On your podcast with Duncan Trussell, I was inspired to hear you speak about the path of an artist. I have been trying to get my artistic journey started with little success and have identified two problems. One is that I am just too busy right now to make art a priority. An upcoming job change will offer more time for artistic pursuits.
The second is that I am not quite sure where to start. I have zero technical skill or training and most of what I make is laborious and sloppy, but I am not intimidated by my lack of skill. However, of course I would like to improve the quality of my work. Recently, when I have a flash of inspiration, I write down the concept for what I'd like to draw. Then, I have been looking up images of individual objects on the internet and trying to draw them first in pencil, so that I have plenty of room for mistakes. Then I go over and fill things in later. However, this style precludes me from taking images from the inside of my skull and onto the paper. This was my inspiration to start making art; I had these images popping up in my imagination and I felt tortured by my inability to share them with the world.
Should I just keep making art this way and wait for things to naturally evolve?
Should I try to take some lessons or practice doing some specific practices to try and hone my skills?
What is the best way for me to start honing my artistic skills if I would eventually like to be making some more visually respectable art?
Although sometimes I have flashes of spontaneous inspiration, how can I come up with something to make if I am feeling unsure of what to make? I'd also like to get into painting but feel a bit intimidated about taking on multiple disciplines at my basic level of experience.
I hope this is not an overwhelming number of questions. I wanted to reach out to start a line of communication. I am hoping to visit CoSM. You and Alex are such down-to-earth, inspirational models of what I strive to be. Your model of inclusivity is so refreshing. I want to express my gratitude for your message. Duncan talked about people who struggle to find a community where they can share their ideologies and lifestyle. That is the way I feel much of the time. Hearing you speak and spread your message warms my heart and keeps me from feeling alone. I appreciate everything you do.
Alex recommends: “Carry a sketchbook and a good pen.” Alex is never without his hard cover black sketchbook and I have a small moleskin in my bag with me at all times. We both have many drawings of water glasses and ketchup bottles drawn while waiting for food in a restaurant. Like playing an instrument or improving at yoga, regular practice rapidly offers encouraging rewards.
You described your process of finding resource imagery from the internet to articulate the visual elements of your picture. This process, which you've developed intuitively, is a great direction for beginning a painting. In fact, while you are waiting for that job change with more time allocated for your creative life, why not collect these pictures, even print them out, blow them up or shrink them down on the copier, cut them out and collage them into a composition that pleases you. It’s a great way to start designing your multi-dimensional mental picture within a finite two-dimensional plane. To cultivate your unique style, trust your instincts. What comes naturally to you, calls you and may seem too easy. We mistakenly think finding our artistic uniqueness is supposed to be hard when discovery actually lies in waiting for us to unveil our true self. Realizing our authentic style is a treasure hunt that offers great joy. Creative discontent and persistence evolves our inner visions into satisfying depictions of a private world. When it looks laborious and sloppy, start it over. Rework the same idea ten times and discover all along the way.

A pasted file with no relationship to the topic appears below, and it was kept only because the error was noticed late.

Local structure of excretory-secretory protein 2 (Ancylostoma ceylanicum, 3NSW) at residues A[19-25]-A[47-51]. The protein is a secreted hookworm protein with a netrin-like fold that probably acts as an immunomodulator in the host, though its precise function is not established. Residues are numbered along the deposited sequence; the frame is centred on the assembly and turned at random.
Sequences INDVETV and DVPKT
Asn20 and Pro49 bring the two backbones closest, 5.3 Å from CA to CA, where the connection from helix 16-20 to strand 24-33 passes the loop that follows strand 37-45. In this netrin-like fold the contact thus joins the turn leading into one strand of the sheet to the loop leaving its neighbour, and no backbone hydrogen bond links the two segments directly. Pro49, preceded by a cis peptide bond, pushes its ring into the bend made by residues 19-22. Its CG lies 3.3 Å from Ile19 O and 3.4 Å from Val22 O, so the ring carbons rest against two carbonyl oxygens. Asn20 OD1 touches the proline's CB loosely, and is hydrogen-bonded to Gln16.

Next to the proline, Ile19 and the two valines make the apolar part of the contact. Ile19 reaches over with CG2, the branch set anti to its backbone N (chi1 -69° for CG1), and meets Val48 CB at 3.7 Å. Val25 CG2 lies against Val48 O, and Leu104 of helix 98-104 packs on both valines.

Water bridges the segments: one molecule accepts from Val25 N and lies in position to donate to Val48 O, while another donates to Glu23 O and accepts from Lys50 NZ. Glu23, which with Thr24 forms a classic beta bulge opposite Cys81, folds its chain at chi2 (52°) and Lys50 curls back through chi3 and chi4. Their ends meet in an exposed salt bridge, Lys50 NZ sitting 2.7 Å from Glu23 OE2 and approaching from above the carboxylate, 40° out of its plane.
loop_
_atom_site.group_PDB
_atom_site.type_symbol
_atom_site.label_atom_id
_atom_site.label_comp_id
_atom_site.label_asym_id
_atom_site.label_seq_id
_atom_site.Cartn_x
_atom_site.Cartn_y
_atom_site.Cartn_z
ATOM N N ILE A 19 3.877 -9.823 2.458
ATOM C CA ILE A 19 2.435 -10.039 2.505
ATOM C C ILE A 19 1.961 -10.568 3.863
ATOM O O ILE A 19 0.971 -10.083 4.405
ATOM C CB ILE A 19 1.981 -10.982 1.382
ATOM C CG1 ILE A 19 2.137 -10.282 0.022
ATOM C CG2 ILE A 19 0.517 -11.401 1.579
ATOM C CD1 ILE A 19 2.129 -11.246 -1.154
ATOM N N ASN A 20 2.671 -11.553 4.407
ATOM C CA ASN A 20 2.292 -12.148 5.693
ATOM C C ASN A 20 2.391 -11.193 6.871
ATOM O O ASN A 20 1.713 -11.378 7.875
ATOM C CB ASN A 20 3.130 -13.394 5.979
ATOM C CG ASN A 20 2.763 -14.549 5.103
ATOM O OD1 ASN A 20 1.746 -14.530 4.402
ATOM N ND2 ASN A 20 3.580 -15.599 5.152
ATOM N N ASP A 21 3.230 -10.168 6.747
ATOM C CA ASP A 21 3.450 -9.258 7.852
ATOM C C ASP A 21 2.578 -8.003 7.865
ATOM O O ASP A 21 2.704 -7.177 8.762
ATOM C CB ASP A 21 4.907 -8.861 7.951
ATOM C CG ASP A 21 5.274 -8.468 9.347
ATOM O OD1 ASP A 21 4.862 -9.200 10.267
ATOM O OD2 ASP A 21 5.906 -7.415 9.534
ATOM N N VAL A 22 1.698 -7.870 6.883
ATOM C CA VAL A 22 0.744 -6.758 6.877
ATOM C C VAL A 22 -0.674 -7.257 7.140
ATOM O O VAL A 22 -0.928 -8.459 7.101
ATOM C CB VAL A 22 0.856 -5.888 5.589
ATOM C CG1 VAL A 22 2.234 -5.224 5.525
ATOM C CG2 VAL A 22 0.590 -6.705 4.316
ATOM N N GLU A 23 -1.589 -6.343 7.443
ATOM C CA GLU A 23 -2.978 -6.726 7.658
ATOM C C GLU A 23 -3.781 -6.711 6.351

Consider when you’d most like to make art. Also think about where you would feel best making art, a space that doesn’t have to be all cleaned up when the session ends, a place to easily return and start a new work or revisit a drawing in progress, a place you’d love to sit comfortably and vision. Like any practice, art requires time and space. Keep it simple but treat yourself to the best materials you can afford, materials that attract you. Excellent brushes, a great art surface — quality paper, canvas, painting panel -- with your favorite colors — pencils, paint, pastels... — are all essential. Have your ideas and sketches ready in an attractive location.
Joining a class gifts you the time and space to jumpstart and immerse into your artist self. Each year we teach a five day workshop at Omega Institute, one of the most wonderful retreat centers on the planet. This year the class happens from June 24-29. [eomega.org] The workshop is for artists at EVERY LEVEL of experience. Some of the greatest Visionary Artists we know met us at that class. Some of the beginners from that class have taken on art as a spiritual practice, some have even become professionals.
One Sunday each month, we lead a 4-hour, two-part sample art class at CoSM that we call Art Church, each month dedicated to a spiritual/creative theme. This month, the theme is “The History of Visionary Art.” It would be wonderful to meet you and see you drawing at a CoSM Art Church.
In loving service,